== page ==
ART GLASS AUSTRALIA - WOLFGANG ENGEL
With the deft touch of a magician, Wolfgang Engel, Bundaberg's leading glass artist, breathes life into an amazing array of exquisitely coloured objects. From tiny penguins and mystical freeform leafy sea dragon shapes encapsulated in translucent art contemporary display, his enchanting art beguiles all ages.
Having studied civil engineering at university in Germany, Wolfgang began his career. Meeting the artist Rose-Marie changed his life. Artist friends influenced the future of the young engineer. He would begin to embrace the world of colour and light.
Wolfgang Engel's expertise was gained at the famous glass blowing village of Lauscha in Germany, where he was apprenticed, before being drawn to the idyllic artist's colony Ahrenshoop on the Baltic coast. He ran a successful art glass business for many years before the trip to Australia in 1991 changed his life once more.
The seemingly effortless transformation from clever idea to finished product has to be seen to be believed. The fascinating glass blowing process on the at Wolfgang's unique gallery space in Schmeider's Cooperage Complex, Bundaberg, called 'art glass' uses specially imported hand made glass tubes of many stunning colours. This is combined with the skill of a master craftsman/artist./engineer to blend century old traditions of glass blowing with an appreciation and love of the shape and colour of Australian flora and fauna. Undaunted by being in the publics gaze, Wolfgang delights in sharing his art with others.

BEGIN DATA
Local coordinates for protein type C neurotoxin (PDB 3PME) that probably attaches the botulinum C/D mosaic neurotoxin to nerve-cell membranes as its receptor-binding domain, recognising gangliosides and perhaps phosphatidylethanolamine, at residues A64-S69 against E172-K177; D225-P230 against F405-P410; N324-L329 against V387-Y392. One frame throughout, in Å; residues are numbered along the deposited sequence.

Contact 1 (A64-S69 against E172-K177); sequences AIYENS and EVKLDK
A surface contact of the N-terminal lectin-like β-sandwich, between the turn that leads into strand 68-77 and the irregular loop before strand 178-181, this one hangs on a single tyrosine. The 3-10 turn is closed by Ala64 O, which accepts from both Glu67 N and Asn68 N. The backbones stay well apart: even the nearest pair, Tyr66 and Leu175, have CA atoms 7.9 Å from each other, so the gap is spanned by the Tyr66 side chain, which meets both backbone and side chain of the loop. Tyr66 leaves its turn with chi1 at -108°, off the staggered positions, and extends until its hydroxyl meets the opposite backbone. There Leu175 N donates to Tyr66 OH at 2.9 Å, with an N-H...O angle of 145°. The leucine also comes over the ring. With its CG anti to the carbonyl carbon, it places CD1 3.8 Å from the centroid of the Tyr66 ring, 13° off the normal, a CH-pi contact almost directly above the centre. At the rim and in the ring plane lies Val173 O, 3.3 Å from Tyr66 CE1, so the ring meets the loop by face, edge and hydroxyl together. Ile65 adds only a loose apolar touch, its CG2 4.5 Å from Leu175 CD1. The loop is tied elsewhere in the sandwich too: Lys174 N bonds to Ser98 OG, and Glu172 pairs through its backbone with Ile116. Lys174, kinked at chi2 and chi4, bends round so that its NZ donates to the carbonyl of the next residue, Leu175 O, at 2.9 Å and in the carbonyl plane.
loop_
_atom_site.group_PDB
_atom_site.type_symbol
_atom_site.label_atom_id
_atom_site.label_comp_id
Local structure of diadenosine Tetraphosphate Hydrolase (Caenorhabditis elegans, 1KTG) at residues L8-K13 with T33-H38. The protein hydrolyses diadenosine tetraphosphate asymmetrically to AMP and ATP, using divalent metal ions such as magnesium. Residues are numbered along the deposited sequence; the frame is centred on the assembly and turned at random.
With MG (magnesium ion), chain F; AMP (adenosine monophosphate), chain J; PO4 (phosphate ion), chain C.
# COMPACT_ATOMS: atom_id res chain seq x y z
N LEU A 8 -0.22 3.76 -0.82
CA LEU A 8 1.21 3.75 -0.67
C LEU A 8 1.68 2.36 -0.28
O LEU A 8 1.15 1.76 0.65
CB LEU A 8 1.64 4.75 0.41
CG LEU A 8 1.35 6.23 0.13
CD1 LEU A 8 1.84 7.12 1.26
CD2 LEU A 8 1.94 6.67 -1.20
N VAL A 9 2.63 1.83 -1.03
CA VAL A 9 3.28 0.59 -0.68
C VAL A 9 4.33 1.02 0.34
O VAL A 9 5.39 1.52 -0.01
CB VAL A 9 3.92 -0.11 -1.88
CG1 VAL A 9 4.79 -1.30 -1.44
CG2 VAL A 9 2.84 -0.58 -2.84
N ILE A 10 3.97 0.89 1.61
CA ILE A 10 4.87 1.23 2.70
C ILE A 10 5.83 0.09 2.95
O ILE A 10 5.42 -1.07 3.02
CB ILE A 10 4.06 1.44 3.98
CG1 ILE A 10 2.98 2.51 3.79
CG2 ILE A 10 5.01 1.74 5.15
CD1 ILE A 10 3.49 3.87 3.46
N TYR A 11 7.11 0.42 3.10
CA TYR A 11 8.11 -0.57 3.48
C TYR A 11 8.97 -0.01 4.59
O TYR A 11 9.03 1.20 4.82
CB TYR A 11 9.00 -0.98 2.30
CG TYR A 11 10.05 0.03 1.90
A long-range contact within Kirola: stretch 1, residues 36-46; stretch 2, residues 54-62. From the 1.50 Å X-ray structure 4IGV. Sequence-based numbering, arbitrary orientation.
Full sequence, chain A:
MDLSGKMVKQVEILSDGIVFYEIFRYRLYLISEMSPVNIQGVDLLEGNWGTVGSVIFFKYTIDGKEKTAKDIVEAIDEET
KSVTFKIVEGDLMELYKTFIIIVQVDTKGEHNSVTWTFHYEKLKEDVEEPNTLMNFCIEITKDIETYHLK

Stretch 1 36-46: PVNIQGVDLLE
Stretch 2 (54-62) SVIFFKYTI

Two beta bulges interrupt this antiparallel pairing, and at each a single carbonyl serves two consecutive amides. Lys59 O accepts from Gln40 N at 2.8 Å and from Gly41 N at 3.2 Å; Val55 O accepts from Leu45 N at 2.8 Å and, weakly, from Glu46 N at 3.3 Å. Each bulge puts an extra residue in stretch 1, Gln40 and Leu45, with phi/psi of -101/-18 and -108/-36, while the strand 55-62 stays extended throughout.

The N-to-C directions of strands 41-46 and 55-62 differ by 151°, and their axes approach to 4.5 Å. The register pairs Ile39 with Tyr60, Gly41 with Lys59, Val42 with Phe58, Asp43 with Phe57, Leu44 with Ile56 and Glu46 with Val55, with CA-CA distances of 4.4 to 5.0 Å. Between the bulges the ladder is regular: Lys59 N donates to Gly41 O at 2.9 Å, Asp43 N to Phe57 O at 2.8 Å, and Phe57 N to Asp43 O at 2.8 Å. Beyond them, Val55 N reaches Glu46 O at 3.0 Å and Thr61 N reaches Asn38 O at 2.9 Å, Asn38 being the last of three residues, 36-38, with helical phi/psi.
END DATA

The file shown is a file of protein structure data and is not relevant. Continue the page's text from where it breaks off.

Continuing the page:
The glass combines raw material such as soda, lime and metal oxides, such as cobalt or copper to give vibrant colours, and is heated to 900 degrees to render it soft enough to shape. Combining colours under the flame of a touch while constantly manipulating the softened glass demands great manual dexterity. Incorporating one coloured creature inside another is definitely magic.
Wolfgang is known for his beautifully crafted glass pens, an ancient tradition from Venice, Italy. Attention to detail in the nib combined with a typically Venetian form of decoration in the handle, reflect a craftsman with an engineering background. Having exhibited world wide, Wolfgang's art can now be seen in many Australian galleries, as well as locally.